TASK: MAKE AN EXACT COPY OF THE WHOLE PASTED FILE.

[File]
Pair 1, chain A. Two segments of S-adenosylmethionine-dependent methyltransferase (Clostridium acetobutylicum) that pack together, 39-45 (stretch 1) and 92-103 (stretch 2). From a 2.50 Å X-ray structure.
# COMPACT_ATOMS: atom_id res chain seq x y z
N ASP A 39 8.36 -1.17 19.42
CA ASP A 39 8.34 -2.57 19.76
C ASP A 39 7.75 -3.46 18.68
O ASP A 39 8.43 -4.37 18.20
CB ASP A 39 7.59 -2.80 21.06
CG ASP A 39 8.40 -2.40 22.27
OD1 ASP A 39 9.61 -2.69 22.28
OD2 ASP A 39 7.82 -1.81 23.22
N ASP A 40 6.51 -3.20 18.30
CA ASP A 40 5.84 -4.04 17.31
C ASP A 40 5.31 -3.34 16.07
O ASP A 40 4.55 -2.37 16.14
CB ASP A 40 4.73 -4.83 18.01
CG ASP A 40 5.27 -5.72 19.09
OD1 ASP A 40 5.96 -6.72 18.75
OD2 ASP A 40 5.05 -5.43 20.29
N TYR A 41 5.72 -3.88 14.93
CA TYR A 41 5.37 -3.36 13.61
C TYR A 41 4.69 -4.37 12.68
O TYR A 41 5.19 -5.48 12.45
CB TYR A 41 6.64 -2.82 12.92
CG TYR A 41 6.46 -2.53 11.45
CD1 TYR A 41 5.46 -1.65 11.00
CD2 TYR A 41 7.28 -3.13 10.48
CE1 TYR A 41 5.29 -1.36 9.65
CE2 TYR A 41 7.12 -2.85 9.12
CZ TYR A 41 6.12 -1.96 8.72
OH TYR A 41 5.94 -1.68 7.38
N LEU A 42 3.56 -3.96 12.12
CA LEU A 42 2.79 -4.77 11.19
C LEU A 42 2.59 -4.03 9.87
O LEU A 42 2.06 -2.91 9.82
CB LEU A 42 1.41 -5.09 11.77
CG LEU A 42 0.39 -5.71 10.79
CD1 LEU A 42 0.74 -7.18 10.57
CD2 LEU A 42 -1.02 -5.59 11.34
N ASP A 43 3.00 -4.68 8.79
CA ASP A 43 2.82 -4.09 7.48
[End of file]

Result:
Pair 1, chain A. Two segments of S-adenosylmethionine-dependent methyltransferase (Clostridium acetobutylicum) that pack together, 39-45 (stretch 1) and 92-103 (stretch 2). From a 2.50 Å X-ray structure.
# COMPACT_ATOMS: atom_id res chain seq x y z
N ASP A 39 8.36 -1.17 19.42
CA ASP A 39 8.34 -2.57 19.76
C ASP A 39 7.75 -3.46 18.68
O ASP A 39 8.43 -4.37 18.20
CB ASP A 39 7.59 -2.80 21.06
CG ASP A 39 8.40 -2.40 22.27
OD1 ASP A 39 9.61 -2.69 22.28
OD2 ASP A 39 7.82 -1.81 23.22
N ASP A 40 6.51 -3.20 18.30
CA ASP A 40 5.84 -4.04 17.31
C ASP A 40 5.31 -3.34 16.07
O ASP A 40 4.55 -2.37 16.14
CB ASP A 40 4.73 -4.83 18.01
CG ASP A 40 5.27 -5.72 19.09
OD1 ASP A 40 5.96 -6.72 18.75
OD2 ASP A 40 5.05 -5.43 20.29
N TYR A 41 5.72 -3.88 14.93
CA TYR A 41 5.37 -3.36 13.61
C TYR A 41 4.69 -4.37 12.68
O TYR A 41 5.19 -5.48 12.45
CB TYR A 41 6.64 -2.82 12.92
CG TYR A 41 6.46 -2.53 11.45
CD1 TYR A 41 5.46 -1.65 11.00
CD2 TYR A 41 7.28 -3.13 10.48
CE1 TYR A 41 5.29 -1.36 9.65
CE2 TYR A 41 7.12 -2.85 9.12
CZ TYR A 41 6.12 -1.96 8.72
OH TYR A 41 5.94 -1.68 7.38
N LEU A 42 3.56 -3.96 12.12
CA LEU A 42 2.79 -4.77 11.19
C LEU A 42 2.59 -4.03 9.87
O LEU A 42 2.06 -2.91 9.82
CB LEU A 42 1.41 -5.09 11.77
CG LEU A 42 0.39 -5.71 10.79
CD1 LEU A 42 0.74 -7.18 10.57
CD2 LEU A 42 -1.02 -5.59 11.34
N ASP A 43 3.00 -4.68 8.79
CA ASP A 43 2.82 -4.09 7.48